Drive safe, amigos!

Bulletproof, baby!

FOR THOSE who consider travel to Mexico dangerous, let me show you something you can buy — or maybe rent — before you come down to live or visit:

An armored Jeep Grand Cherokee, and the price is $1,679,900 pesos or approximately $96,000. That’s U.S. cash.

It’s waiting in the showroom here.

This means that as you are barreling down a highway, and you spot a “police” checkpoint ahead, and you’re not sure if they are real cops or just the pretend ones you have heard about, you can  floorboard your armored Jeep. Don’t stop!

You’ll be protected from the submachine-gun fire, from real or make-believe police that will be aimed your way, by the Jeep’s 19-mm-thick armor. No joke!

If the real or pretend cops do not let loose with their heaviest artillery, be secure in the knowledge that you’ll be protected from the following weaponry too:

.22 LR HV 40-grain lead, .38 Special 158 GR JSP, 9mm Parabellum 124-grain FML, .357 magnum 158-grain .44 magnum 240-grain SWC and, of course, the 9mm Parabellum 124-grain FMJ. It’s also grenade-proof! And it runs on flat tires.

This comes from the Jeep-Mexico website.

Another scenario: You’re driving through backwoods in the area around Los Reyes, Michoacán. You round a curve, and there’s a huge tree trunk across the road. All is silent.

It didn’t rain last night. Think fast!

You floorboard that mutha! It’s got four-wheel drive and is powered by 360-horse Hemi V8. You’ll fly right over the tree. If gunfire erupts from the treeline, like with Bonnie and Clyde, just remember the armor. Don’t look back.

I also visited the Jeep website for the United States. There is no armored Grand Cherokee offered. I had always assumed that armored personal cars were special orders, and it appears to be so in the United States.

But in Mexico, just stop by your local showroom.

This seems unfair. Say you encounter a Black Lives Matter gang blocking a street in Oakland, California. Or Antifa halfwits. Drive right through/over them, but they could be packing. Best to have an armored Jeep Grand Cherokee.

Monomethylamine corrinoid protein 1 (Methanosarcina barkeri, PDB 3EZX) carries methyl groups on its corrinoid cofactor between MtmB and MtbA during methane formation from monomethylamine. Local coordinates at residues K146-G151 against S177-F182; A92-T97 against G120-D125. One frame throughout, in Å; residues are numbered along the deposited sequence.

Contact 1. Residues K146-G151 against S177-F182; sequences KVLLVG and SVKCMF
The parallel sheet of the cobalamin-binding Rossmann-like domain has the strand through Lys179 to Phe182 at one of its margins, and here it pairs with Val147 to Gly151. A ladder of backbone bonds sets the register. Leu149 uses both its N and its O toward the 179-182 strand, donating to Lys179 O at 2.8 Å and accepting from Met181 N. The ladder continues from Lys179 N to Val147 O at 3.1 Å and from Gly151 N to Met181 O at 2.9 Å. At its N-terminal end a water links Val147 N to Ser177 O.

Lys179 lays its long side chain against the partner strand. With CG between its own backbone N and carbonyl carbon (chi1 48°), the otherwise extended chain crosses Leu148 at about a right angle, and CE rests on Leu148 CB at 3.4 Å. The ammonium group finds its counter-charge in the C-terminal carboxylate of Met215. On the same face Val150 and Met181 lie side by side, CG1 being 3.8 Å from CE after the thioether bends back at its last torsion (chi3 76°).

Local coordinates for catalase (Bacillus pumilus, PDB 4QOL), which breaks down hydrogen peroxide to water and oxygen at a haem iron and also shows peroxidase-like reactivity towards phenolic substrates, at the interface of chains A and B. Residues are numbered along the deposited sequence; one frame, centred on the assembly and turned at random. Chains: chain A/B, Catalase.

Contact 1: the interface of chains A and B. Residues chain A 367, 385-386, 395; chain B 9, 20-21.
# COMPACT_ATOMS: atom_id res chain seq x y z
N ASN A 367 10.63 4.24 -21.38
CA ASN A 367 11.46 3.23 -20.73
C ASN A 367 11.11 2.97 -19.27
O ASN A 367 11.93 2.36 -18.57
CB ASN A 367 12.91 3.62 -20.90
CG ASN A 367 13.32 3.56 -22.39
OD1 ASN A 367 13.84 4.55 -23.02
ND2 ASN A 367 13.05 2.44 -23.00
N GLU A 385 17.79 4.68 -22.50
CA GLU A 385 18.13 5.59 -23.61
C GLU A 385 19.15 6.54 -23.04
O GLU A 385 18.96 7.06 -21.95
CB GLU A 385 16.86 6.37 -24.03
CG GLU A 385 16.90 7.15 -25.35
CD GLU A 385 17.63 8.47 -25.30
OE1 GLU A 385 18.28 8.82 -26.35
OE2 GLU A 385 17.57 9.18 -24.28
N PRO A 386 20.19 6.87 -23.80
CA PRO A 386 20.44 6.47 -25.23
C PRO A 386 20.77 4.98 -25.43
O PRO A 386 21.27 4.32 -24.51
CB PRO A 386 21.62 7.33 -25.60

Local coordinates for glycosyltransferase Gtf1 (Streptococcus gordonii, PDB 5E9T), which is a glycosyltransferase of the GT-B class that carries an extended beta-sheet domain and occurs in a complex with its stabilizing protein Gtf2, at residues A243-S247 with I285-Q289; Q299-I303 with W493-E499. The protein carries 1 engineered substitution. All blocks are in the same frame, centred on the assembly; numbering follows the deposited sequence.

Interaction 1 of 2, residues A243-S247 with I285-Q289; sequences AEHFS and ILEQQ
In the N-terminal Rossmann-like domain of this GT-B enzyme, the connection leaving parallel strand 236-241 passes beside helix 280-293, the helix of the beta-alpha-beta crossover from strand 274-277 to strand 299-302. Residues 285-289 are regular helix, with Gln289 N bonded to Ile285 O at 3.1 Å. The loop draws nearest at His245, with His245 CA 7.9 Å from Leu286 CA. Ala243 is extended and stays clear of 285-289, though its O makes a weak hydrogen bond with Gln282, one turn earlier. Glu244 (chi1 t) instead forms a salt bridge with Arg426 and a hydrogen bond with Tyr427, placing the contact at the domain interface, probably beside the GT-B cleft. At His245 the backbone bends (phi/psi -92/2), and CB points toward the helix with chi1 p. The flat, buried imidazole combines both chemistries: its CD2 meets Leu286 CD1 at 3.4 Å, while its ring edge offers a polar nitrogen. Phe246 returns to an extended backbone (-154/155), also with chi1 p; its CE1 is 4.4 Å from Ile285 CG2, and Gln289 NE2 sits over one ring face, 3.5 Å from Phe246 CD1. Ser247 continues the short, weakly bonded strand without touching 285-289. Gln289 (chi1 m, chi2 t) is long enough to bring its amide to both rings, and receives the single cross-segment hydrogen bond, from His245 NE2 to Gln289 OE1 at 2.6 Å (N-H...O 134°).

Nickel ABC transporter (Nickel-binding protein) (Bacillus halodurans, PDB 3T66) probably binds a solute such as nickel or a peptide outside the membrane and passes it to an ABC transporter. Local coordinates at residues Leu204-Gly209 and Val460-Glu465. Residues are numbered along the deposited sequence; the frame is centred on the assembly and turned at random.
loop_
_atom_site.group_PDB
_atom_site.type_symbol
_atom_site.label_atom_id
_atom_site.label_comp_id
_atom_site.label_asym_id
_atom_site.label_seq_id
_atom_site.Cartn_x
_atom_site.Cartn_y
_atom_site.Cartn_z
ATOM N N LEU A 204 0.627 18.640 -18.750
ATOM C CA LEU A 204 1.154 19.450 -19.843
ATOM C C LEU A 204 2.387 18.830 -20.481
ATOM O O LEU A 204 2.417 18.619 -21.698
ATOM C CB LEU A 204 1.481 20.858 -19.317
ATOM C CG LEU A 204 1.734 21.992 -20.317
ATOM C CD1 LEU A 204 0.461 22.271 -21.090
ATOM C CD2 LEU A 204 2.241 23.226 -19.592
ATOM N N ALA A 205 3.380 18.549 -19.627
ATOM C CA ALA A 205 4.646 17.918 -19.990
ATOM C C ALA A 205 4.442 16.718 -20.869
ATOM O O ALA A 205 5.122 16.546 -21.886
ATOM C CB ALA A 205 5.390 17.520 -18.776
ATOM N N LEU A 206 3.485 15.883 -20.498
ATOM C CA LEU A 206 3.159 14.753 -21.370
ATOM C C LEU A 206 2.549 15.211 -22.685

Say you’re driving through New York City with your red MAGA cap on your head. An armored car just makes sense.

While we have our fake cops and highway robbers in Mexico, you Gringos have your Democrats and other sorts of EPs*. In both scenarios, an armored vehicle could be a lifesaver.

Drive safe, amigos!

* * * *

* Equality people. See definition in right column.

19 thoughts on “Drive safe, amigos!

  1. Señor Felipe, once again you provide a valuable public service for those of us so unfortunate to be situated NOB.
    It does strike me a completely unfair that we Gringo types do not have access to these sporty carros in the homeland.
    Just another reason to move to Mexico.

    Keep up the good work.


  2. Someone took me to a very fancy DF restaurant once and on the driveway of the place there were three or four armored BMWs on display, I imagine for the consideration of the well-heeled diners concerned about personal security. These cars had twelve-cylinder engines and when you slammed the door it sounded like the door on a bank vault. They looked and felt like they weighed several tons, therefore the V-12 engines to make them move. Very impressive. I wished they had some hidden machine guns front and rear, a la James Bond.